Exactly three months later, Kahma took part in another district level competition and bagged the first prize. “That was an unbelievable moment for me. It was December 2000.” Supported by his family, he trained harder. He had become the body he wanted to have.
In 2001, Kahma went on to win in his weight category and the overall competition at university. He became Mr Nawanshahr Overall. This success landed him with a job as a coach in a gym. “They paid me Rs 3,500 a month which was a lot for me at that time for a student. I was in my second year of graduation and after class I would go and teach. It worked out well for me.” But what he also recalls is that the same fellows who once laughed at him now came to enrol wanting to be trained by him. It was a worthy vindication but Kahma was happy to train them.
In 2003, Kahma opened his gym with a bit of help from his parents and some loan from the bank. At the same time, he opened a food supplement store. His gym attracted people from even far-away places. He ran it for three years till 2006 when his wife decided to move to Australia to study her Masters in Teaching. Kahma thought this was also a good opportunity for him as he could develop his potential to the fullest in an advanced country. He donated his instruments to the local government body, the Panchayat, so local youths could benefit from them.
Kahma arrived in Australia in 2007. Life in the initial years of settling in was full of struggle, he candidly admits. “From 2007 to 2011, I did not do any body building. It was the years of struggling associated with the life of a student. I had to first settle down.” But in 2011 when the couple got their permanent residency, he got back into his game and immersed himself in training.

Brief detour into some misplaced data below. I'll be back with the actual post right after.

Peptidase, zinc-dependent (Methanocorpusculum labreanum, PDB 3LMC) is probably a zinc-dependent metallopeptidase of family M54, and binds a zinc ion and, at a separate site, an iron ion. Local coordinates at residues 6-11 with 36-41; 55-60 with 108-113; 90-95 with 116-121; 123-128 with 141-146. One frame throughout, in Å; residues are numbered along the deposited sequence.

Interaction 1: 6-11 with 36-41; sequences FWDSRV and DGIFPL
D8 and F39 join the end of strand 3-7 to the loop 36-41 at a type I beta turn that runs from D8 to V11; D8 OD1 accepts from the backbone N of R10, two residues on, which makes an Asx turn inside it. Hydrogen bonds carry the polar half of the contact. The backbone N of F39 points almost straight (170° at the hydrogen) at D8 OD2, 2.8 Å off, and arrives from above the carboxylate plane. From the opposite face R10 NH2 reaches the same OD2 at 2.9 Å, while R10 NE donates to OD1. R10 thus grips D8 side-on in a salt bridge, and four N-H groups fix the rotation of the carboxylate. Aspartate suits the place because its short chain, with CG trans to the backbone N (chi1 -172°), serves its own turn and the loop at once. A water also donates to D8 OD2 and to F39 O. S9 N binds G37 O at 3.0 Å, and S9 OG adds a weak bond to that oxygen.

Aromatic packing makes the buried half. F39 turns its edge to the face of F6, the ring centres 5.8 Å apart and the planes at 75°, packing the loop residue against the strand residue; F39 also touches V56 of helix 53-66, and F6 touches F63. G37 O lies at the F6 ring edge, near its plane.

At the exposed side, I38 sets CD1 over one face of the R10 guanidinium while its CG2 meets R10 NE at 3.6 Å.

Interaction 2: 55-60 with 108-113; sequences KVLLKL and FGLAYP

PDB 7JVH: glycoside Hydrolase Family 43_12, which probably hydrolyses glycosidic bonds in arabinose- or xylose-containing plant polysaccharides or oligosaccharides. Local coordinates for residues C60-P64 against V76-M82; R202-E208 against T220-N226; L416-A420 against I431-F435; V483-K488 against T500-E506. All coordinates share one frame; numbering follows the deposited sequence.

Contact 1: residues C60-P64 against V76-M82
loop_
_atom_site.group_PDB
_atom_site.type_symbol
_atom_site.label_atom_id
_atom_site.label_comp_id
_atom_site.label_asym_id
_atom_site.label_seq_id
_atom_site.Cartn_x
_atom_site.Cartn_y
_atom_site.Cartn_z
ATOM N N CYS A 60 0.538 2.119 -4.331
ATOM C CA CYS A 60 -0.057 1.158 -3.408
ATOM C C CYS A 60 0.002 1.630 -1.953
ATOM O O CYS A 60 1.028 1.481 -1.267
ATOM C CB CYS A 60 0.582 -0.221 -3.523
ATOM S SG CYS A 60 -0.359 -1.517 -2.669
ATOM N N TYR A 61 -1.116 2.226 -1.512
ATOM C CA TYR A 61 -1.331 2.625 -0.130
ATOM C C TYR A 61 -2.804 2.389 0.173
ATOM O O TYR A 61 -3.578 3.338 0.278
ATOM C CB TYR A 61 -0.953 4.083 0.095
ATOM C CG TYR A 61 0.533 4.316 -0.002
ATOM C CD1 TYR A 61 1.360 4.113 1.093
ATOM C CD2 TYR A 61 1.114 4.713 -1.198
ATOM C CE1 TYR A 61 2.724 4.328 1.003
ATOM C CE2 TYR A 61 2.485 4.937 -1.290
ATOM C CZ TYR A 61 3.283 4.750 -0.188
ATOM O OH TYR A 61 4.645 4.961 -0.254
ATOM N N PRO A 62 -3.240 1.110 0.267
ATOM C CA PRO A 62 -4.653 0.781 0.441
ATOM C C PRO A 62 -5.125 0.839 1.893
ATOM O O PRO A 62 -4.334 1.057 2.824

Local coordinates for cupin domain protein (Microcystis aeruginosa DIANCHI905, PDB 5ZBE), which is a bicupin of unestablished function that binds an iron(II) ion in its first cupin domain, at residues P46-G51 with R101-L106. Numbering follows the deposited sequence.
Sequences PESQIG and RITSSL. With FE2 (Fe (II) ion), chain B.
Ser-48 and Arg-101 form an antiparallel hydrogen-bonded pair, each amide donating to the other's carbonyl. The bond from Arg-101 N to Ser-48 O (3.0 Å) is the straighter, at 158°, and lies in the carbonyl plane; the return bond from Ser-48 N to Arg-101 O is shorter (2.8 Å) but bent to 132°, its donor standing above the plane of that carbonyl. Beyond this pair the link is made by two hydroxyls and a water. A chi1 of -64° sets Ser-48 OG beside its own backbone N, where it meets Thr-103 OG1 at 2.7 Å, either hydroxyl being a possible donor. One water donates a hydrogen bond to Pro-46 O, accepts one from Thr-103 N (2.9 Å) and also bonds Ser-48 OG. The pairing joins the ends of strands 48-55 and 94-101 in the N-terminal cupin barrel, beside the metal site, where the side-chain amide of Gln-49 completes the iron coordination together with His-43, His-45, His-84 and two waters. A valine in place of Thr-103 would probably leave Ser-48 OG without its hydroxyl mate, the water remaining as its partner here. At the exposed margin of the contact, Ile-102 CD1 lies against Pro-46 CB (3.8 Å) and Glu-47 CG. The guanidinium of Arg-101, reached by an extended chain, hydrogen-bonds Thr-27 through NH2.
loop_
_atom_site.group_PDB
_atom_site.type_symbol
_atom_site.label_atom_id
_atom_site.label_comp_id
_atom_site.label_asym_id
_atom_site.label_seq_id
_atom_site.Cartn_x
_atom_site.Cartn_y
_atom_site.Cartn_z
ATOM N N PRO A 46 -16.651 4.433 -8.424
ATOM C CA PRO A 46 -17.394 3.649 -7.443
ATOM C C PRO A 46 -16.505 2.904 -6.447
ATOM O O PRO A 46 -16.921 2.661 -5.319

That very next year in 2012, he won the Mr Victoria title (Class III) from among 110 competitors and was the runners up in the Mr Australia contest in the under 74 kg Class III category. The Mr Australia bodybuilding contest for men and women is organised by NABBA/WFF (National Amateur Body-Builders’ Association and World Fitness Federation) Australia. It also incorporates fitness, figure, bikini and sports model competitions. Since 2007, the Australian Championships has included both NABBA bodybuilding classes for men and women and athletic bodybuilding classes under the World Fitness Federation (WFF).
The next year Kahma took a break. “Rest is very important,” he says. “Your body is like a spring, if you keep pressing it is bound to be loose and it will stop forming muscles. Exercise, however, must be continued; rest means not to compete but to continue with exercises. There are two types of exercises in body building – off season and on season, the difference being during on season the diet, sleep pattern, etc. is totally different and includes a lot of rigour. But on off season we just train our body, and our diet then requires a bit of fat, carbohydrates and proteins. So the main motive of the exercise then is to grow the body muscles.” In a week he was exercising four-five times. 2014 was a rest year too but towards the end he started competing.